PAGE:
By using models like TPACK (Technology, Pedagogy and Content Knowledge) or HPC (High Possibility Classrooms) you can start to define your use of technology in your own online classroom. What is most important is the time and effort you put into planning your lessons. Using the technology integration models allows you to step back and to answer the following questions:
• What is the goal of my lesson? What do I want student to know and understand? (content)
• What is my belief about the best way to teach this concept? What is my pedagogy?
• What technology can I integrate seamlessly to motivate students as they learn? What makes sense?
o Will students have the opportunity to create?
o Will student final products be shared with an audience?
o Will using this technology provide students real life skills?
o Will there be enough time to play and find flow in the learning opportunity?
Like your students you need to also allow yourself time to play and find flow with technology and using it with your students. It is not necessary that you know more than your students but you should at the very least be comfortable and confident that you can support your students as they learn and use technology to support this learning.
How do you hook and motivate your students? There are many motivational strategies to consider when you work with students at a distance and in an online environment, however just keep in mind that all of the strategies that you have for teaching in a classroom will apply to teaching online they simply need to be reconfigured to fit. Start by getting to know your students and foster a growth mindset so that they can be confident in their ability to learn. Next be present and find ways to create social spaces that allow for teacher-student and student-student interactions. Finally be thoughtful in your instructional design and consider content, pedagogy and technology as you plan lessons that allow students to build skills and knowledge for today and tomorrow.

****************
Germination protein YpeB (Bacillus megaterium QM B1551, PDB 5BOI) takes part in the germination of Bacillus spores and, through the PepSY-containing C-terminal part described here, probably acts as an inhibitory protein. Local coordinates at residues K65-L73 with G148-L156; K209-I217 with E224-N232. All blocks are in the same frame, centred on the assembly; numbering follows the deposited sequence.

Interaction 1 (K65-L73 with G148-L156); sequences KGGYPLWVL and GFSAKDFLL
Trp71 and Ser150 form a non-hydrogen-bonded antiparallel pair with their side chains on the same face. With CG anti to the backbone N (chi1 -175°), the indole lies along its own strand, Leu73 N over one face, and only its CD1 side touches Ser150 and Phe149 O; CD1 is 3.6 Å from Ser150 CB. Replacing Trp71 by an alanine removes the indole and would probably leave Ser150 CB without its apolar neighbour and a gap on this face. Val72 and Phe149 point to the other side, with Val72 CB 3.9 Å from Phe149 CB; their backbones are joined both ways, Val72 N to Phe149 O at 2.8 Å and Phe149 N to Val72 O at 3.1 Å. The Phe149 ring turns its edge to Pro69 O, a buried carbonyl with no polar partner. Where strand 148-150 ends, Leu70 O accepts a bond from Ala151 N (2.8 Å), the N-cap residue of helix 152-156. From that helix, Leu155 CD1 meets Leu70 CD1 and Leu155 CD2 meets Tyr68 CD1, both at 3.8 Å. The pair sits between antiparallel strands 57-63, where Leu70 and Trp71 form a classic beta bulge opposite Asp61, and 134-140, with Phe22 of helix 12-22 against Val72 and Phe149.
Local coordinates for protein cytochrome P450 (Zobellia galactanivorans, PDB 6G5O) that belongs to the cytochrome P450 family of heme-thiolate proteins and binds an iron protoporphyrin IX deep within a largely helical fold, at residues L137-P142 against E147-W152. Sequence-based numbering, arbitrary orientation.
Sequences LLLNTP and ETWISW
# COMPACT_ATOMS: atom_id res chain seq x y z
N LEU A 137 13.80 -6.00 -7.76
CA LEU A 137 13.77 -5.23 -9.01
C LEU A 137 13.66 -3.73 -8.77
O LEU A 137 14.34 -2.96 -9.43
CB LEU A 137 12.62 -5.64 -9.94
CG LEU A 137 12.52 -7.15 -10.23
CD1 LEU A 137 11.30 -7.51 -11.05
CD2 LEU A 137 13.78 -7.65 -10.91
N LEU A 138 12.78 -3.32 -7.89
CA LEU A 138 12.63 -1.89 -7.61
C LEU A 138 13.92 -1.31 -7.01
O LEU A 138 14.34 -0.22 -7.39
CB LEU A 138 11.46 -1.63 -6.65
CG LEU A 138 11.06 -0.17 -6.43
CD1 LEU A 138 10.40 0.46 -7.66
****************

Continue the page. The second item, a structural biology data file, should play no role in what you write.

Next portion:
Good luck on this new and exciting journey.
1. Blackwell, L. S., Trzesniewski, K. H., and Dweck, C. S. Implicit Theories of Intelligence Predict Achievement Across an Adolescent Transition: A Longitudinal Study and an Intervention. Child Development 78, 1 (2007),246–263.
2. Hunter, J. (n.d.). (2015) Technology integration and high possibility classrooms: Building from TPACK.
3. Kamins, M. L., and Dweck, C. S. Person versus process praise and criticism: Implications for contingent self-worth and coping. Developmental Psychology 35, 3 (1999), 835–847.
4. Lehman, R. M., & Conceição, S. C. (2010). Creating a sense of presence in online teaching: How to “be there” for distance learners. San Francisco: Jossey-Bass.
5. Mueller, C. M., and Dweck, C. S. Praise for Intelligence Can Undermine Children’s Motivation and Performance. Journal of Personality and Social Psychology 75, 1(1998), 33–52.
6. Munro, J.S. (1998). Presence at a distance: The educator-learner relationship in distance learning. ACSDE Research Monograph 16. University Park: the Pennsylvania State University.
7. Yeager, D. S., & Dweck, C. S. (2012). Mindsets That Promote Resilience: When Students Believe That Personal Characteristics Can Be Developed.Educational Psychologist, 47(4), 302–314.
About the Contributor
Lise has been an educator for twenty-five years. She has been involved in many aspects of the education process, from classroom instruction to teaching at a distance to coordinating and creating courseware in several formats. Currently she is Associate Principal at the Alberta Distance Learning centre and is working towards completing her Masters in Education program at the University of Alberta with a distance learning focus.
This work is licensed under a Creative Commons Attribution-NoDerivatives 4.0 International License.